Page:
I'm ranting altogether too much over local "journalism", and this comment introduces nothing new to what I've posted many times before, but since the Advocate won't publish it:
Again I have to wonder why drivel produced by the seething hive mind of News Corp is being syndicated by my local newspaper. This opinion comes from somebody who appears to be innumerate (eight taxpayers out of ten doesn't necessarily - or even very likely - equal eight dollars out of every ten) economically illiterate, and empirically wrong.
Tax dollars do not fund welfare, or any other function of the federal government. Currency issuing governments create money when they spend and destroy money when they tax. "Will there be enough money?" is a nonsensical question when applied to the federal government. As Warren Mosler puts it, the government neither has nor does not have money. If you work for a living, it is in your interest that the government provides money for those who otherwise wouldn't have any, because they spend it - and quickly. Income support for the unemployed becomes income for the employed pretty much instantly. Cutting back on welfare payments means cutting back on business revenues.
And the claim that the "problem" of welfare is increasing in scale is just wrong. Last year's Household, Income, and Labour Dynamics in Australia (HILDA) report shows dependence on welfare payments by people of working age declining pretty consistently since the turn of the century. This opinion piece is pure class war propaganda. None of us can conceivably benefit in any way from pushing people into destitution in the moralistic belief that they must somehow deserve it.
In a draft of his “Essay on the Poor Law,” Locke writes:
Now no part of any poor body’s labour should be lost. Things should be so ordered that everyone should work as much as they can.
That passage, which Locke ultimately deleted, came right after his complaint that women were staying home with their kids and not working. As a result, he wrote, “their labour is wholly lost.”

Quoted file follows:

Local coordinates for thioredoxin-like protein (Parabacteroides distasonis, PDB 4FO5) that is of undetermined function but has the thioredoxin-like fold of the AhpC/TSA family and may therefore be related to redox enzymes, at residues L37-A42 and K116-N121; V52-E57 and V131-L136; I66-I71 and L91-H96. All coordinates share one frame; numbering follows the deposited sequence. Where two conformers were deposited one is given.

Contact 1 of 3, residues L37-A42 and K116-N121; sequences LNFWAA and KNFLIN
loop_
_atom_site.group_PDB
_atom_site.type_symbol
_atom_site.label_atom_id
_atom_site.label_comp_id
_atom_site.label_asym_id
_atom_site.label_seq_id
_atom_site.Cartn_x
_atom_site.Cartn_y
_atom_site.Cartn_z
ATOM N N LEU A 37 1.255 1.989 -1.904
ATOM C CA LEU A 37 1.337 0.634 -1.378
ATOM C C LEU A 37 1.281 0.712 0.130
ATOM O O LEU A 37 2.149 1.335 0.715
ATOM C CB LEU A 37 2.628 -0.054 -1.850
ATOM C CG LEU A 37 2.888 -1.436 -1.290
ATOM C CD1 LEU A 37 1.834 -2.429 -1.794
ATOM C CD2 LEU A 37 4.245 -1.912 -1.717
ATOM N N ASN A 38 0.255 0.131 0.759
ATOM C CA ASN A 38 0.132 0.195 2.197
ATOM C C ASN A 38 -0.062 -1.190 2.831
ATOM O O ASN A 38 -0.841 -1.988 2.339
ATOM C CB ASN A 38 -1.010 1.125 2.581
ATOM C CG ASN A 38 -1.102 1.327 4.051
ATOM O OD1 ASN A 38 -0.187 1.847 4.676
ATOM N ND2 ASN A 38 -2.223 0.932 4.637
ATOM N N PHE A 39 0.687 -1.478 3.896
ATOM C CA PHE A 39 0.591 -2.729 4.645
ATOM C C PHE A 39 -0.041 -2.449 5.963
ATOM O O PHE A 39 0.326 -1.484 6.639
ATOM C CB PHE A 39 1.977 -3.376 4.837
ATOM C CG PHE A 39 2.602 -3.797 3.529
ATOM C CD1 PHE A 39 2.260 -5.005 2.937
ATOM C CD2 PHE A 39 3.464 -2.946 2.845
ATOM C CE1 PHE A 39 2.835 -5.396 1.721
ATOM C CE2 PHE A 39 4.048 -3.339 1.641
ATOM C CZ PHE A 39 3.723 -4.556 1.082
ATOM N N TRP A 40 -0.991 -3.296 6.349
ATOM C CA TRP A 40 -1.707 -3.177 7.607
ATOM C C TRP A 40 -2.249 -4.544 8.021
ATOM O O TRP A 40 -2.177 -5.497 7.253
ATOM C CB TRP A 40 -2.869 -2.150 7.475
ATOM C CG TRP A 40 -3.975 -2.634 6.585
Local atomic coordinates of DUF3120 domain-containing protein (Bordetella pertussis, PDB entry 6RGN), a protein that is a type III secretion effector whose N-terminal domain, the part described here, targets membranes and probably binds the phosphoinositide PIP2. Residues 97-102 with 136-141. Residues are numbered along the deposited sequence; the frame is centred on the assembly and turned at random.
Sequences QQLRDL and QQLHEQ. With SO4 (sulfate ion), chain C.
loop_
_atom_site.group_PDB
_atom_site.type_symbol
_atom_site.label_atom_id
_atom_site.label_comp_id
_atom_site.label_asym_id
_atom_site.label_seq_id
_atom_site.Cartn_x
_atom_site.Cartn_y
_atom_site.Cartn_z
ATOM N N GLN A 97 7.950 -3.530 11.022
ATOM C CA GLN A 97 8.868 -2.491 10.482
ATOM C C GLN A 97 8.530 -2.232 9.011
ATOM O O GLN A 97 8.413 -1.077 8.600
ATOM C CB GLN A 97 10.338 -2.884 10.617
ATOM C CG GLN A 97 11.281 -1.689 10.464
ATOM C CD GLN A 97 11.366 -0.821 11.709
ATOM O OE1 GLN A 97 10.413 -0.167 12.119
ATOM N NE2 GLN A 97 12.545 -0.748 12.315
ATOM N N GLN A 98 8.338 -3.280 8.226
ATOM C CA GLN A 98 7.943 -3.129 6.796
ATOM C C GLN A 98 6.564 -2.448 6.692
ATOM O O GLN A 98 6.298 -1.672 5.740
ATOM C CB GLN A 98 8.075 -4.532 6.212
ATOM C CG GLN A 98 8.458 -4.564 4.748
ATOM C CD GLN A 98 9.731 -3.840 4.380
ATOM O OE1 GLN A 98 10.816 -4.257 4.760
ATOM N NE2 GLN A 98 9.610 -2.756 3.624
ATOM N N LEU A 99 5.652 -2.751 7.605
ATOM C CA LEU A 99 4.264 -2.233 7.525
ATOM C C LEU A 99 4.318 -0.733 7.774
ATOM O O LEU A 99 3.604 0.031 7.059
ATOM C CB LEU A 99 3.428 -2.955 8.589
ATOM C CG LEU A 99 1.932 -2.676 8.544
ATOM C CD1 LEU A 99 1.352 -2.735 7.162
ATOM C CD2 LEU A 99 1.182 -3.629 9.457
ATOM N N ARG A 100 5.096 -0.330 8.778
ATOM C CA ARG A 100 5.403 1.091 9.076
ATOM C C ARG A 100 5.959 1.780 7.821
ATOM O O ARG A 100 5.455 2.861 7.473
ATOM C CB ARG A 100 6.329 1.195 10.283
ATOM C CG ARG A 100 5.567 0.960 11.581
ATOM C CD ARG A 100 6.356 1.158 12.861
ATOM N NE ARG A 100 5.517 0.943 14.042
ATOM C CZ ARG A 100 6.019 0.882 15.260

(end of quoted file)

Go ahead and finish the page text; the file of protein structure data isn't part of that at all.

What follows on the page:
Locke follows this observation up with a complaint about the existing poor laws in England: the problem with them is that “they are turned only to the maintenance of people in idleness, without at all examining into the lives, abilities, or industry, of those who seek for relief.”
That is what a reformed poor law must do: examine into the lives, abilities, and industry of those who seek public assistance.
This is part 2 of our feature on water-based toys (see last week's Action Man waterboarding accessories).
In the late 1970s, the government predicted that by the time the decade's children were grown up, suicides would be commonplace, perhaps even fashionable. This would be due to the "inevitable effects of living in a declining society in which the government has abandoned the welfare of its citizens in favour of fun hobbies it finds less boring", but mostly because "it will make suicide a compulsory part of national cutbacks".
The minister for welfare proposed that "suicide clubs" be established (they even launched a slogan: "Let's all say Felo-de-se!"), and that suicide methods be taught in schools and job centres by alternative-career advisors.
The government also funded several toy manufacturers who created products which cast suicide in a positive light. One such toy was the Play & Learn Drowning Game, which was also adapted into a console game in 1978.
"In times of economic crisis, cuts are inevitable. We feel, however, that the citizens of Scarfolk should be directly involved in the process of how these cuts are implemented and that is why every household will soon receive a booklet describing all the cuts we currently recommend..."
Two weeks after the speech, thousands of poor families received Charcuterie for Beginners, which contained several pull-out posters, one of which is presented above.